- Type III supports the structure of organs, muscles and arteries.
- Type IV is found in the layers of the skin and aids in filtration.
Let’s dive into what the research says about collagen supplements and examine the four alleged benefits including skin health, joint pain, bone health, and weight loss.
Collagen and Skin Health
As we age, our production of collagen declines and impacts the structural integrity of our collagen network in our skin. This results in sagging of the skin, wrinkles and aesthetic effects of aging. However, the good news is that the research does seem to indicate that collagen supplements may tighten skin and help to delay skin aging.
For example, one 2015 study found that oral collagen supplementation increased skin hydration and density by improving both quantity and quality of the collagen network. Similarly, another 2015 randomized control trial looked closely at the effects of collagen on skin elasticity, hydration and wrinkles and found that participants experienced a significant reduction in the depth of wrinkles. Participants also experienced a 14% increase in water content in the skin, and improved skin elasticity.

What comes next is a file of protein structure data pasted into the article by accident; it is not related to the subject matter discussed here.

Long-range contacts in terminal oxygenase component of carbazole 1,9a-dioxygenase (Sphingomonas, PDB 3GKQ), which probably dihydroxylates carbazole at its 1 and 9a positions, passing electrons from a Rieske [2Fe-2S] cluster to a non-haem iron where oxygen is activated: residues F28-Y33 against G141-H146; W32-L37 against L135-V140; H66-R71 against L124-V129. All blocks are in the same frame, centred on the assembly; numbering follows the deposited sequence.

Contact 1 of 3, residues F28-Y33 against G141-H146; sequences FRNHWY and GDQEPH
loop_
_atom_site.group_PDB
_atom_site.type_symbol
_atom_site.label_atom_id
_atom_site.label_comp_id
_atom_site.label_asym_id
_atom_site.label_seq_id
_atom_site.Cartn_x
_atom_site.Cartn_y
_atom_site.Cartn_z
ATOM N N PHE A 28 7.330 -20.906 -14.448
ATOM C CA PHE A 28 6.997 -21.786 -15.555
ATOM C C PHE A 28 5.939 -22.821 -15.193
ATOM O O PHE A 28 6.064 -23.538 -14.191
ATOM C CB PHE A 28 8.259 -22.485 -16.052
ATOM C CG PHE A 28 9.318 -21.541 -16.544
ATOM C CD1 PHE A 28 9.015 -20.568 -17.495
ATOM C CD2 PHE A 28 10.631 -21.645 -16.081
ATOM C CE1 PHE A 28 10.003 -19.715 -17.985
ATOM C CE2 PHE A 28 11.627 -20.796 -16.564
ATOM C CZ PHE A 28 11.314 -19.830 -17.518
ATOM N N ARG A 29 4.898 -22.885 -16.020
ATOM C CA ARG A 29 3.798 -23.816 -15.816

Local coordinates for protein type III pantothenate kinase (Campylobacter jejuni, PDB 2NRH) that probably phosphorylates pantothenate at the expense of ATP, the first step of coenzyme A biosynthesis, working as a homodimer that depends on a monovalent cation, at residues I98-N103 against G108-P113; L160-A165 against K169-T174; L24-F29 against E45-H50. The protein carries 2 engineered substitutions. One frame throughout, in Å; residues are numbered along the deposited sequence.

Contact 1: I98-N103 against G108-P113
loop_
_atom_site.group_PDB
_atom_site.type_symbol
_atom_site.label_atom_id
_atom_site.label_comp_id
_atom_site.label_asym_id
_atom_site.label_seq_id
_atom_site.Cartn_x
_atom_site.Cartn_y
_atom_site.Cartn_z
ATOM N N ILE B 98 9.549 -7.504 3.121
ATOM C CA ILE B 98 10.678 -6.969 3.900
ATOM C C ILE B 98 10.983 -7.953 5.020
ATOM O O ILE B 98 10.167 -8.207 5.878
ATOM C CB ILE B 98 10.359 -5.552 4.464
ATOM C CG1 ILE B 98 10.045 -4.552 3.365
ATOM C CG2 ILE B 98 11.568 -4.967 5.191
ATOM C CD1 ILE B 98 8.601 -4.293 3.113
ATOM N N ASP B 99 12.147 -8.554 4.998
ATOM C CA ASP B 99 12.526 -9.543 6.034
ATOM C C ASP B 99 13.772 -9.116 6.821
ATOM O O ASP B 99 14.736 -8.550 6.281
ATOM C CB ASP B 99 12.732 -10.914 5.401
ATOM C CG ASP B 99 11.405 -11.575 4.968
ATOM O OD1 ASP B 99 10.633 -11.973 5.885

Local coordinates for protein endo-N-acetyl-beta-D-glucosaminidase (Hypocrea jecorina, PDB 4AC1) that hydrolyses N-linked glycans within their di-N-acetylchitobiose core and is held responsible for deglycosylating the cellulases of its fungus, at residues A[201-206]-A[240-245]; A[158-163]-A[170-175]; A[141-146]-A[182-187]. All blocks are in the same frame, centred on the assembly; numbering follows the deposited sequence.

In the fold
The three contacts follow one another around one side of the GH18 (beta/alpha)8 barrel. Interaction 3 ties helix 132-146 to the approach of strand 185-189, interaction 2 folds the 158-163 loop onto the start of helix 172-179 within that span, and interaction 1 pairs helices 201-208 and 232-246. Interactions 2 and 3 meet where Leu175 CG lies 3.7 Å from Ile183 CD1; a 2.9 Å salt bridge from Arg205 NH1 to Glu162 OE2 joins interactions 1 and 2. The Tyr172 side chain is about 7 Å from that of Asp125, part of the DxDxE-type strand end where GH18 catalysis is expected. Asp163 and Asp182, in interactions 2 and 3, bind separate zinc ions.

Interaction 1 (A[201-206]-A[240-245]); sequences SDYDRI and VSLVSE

In addition, a recent 2020 systematic review found that all studies reported beneficial effects of collagen supplementation on skin aging in both healthy and unhealthy subjects.
On the other hand, a recent 2019 review found that the few studies it evaluated found only modest benefits to using collagen supplement. The authors suggested that while preliminary findings are exciting, there are a lot of limitations to the research. For example, the studies used different collagen manufactures, varying doses, and confounding active ingredients such as vitamins and minerals, all of which may impact findings. Participant characteristics were also mixed in terms of geographical location, age, sex, and thus these variables impact our ability to generalize the results.